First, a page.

Golden Knights fall 2-1 in Game 7 as Stars end Vegas’ reign as Stanley Cup champions

The Vegas Golden Knights suffered a 2-1 loss to the Dallas Stars in Game 7 of the Western Conference Quarterfinal Sunday night at American Airlines Center, thus bringing Vegas’ defense of its Stanley Cup title to an end.

Golden Knights fall 2-1 in Game 7 as Stars end Vegas’ reign as Stanley Cup champions

Dallas scored the game-winning goal less than a minute into the third period in yet another close game, eliminating the Golden Knights one year after Vegas defeated Dallas in six games en route to its first Stanley Cup championship. Brett Howden potted the lone goal for Vegas.

The goaltending for both teams was solid once again. Both netminders turned aside 22 shots, but Jake Oettinger’s .957 save percentage bested Adin Hill’s .917 in the end.

First period

It was a tightly-checked opening frame in which the Golden Knights held a 3-0 edge in high-danger chances, according to Natural Stat Trick. However, it was the Stars who pulled ahead, grabbing a 1-0 lead 14:34 into the contest on Wyatt Johnston’s fourth of the series.

As is often the case, the goal came right after a glorious opportunity at the other end of the rink. Jonathan Marchessault had a wide-open net but struck iron, and then a Shea Theodore turnover on a failed exit ended up in Vegas’ net. Johnston beat Hill under the glove with a laser from the slot for his seventh point of the playoffs.

Vegas killed off the only penalty of the frame after Keegan Kolesar was whistled for holding. The Golden Knights had their chances in the opening 20 minutes but were unable to capitalize.

Second period

The Stars had a strong push early in the second period, but Hill and the Golden Knights were able to hold them off until Vegas found its game. Despite extended time in the offensive zone, the Golden Knights didn’t generate many threatening chances on Oettinger.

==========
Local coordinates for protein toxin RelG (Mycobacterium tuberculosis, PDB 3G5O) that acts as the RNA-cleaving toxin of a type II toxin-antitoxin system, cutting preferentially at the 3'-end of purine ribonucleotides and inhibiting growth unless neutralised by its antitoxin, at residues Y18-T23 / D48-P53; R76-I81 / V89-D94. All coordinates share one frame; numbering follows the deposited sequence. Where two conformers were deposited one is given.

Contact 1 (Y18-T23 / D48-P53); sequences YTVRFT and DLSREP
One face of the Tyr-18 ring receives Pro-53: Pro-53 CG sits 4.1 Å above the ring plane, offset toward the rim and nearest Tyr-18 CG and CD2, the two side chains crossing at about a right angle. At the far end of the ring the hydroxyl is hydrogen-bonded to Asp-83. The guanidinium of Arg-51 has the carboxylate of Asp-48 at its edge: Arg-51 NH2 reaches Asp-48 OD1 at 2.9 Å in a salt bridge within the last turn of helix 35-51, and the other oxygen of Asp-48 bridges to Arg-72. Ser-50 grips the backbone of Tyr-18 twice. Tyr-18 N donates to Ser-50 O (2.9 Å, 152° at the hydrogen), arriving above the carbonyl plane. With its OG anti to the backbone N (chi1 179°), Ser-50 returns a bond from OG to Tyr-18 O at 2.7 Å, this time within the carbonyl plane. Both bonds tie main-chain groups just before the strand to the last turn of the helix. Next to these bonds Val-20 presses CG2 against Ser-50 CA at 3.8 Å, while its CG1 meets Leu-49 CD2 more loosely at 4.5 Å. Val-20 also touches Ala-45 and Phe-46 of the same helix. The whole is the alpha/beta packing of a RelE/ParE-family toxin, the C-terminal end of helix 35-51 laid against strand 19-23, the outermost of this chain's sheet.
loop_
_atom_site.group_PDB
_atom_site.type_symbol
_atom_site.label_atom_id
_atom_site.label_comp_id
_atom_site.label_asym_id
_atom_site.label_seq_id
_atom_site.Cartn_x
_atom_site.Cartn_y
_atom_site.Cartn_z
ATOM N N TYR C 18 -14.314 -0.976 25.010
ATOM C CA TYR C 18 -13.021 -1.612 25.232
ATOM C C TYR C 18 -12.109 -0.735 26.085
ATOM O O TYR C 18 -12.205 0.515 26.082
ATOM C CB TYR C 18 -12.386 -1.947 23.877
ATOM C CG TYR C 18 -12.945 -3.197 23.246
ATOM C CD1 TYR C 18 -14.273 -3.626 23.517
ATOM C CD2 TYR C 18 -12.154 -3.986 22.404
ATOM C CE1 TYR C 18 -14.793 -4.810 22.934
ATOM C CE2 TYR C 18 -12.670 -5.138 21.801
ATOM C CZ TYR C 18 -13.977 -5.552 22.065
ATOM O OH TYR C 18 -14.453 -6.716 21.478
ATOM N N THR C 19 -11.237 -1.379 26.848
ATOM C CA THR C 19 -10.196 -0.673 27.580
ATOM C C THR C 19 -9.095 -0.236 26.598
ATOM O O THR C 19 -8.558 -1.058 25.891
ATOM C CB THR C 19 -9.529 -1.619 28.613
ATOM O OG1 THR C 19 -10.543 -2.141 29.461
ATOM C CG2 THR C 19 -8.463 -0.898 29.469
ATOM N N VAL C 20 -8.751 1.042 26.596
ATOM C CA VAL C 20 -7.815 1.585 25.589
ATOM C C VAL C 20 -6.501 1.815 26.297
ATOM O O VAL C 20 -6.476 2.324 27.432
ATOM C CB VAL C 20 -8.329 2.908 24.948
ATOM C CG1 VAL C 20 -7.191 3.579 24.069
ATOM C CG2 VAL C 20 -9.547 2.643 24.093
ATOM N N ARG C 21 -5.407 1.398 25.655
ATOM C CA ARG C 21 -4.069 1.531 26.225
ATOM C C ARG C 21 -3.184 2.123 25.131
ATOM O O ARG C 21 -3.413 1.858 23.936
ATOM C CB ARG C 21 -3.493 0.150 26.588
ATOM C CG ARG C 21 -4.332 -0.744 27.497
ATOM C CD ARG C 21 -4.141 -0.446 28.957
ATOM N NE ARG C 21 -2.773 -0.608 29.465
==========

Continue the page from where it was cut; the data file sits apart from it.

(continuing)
Eventually, though, the Golden Knights broke through on the rush.

It was a well-executed passing play that started with an Alex Pietrangelo stretch pass out of the zone and ended with a perfect backdoor feed by Michael Amadio, who found Howden all alone for the tap-in.

Howden’s first of the series reset the score at 15:25 of the second.

In the final minute of the period, Jack Eichel cut through the Dallas defense and drew Oettinger out of position with a beautiful deke, but his backhand bid hit the side of the net.

It was a great individual effort by Eichel, but he was unable to finish, leaving the two clubs tied at 1-1 through 40 minutes.

Third period

The Stars wasted no time in the third period, as Radek Faksa scored just 44 seconds in.

It was a strong shift by Dallas’ fourth line, which won multiple races in the offensive zone before Faksa’s backhand shot from the circle beat Hill. The puck deflected off Alec Martinez on its way towards the cage; it proved to be the series-clinching tally.

The Stars didn’t sit back after the goal, stringing together many dominant shifts to keep the Golden Knights on their heels. In fact, it was all Dallas through the first eight minutes, but the Golden Knights had a chance to steal the momentum when they got their first power play of the game with 11:44 remaining. It was the second questionable call of the night, but it set up a critical opportunity for Vegas.

However, the Golden Knights did not rise to the occasion, failing to get set up or even test Oettinger.

The Golden Knights continued to push for the equalizer, but Dallas forced turnovers and kept Vegas to the perimeter. The Golden Knights pulled Hill with 1:50 to go but were unable to light the lamp and keep their season alive.

As a result, Pete DeBoer — who is now 8-0 all-time in Game 7’s — and the Dallas Stars will move on to face the Colorado Avalanche in the second round, while the Golden Knights will have an extended offseason one year after hoisting Lord Stanley’s prize.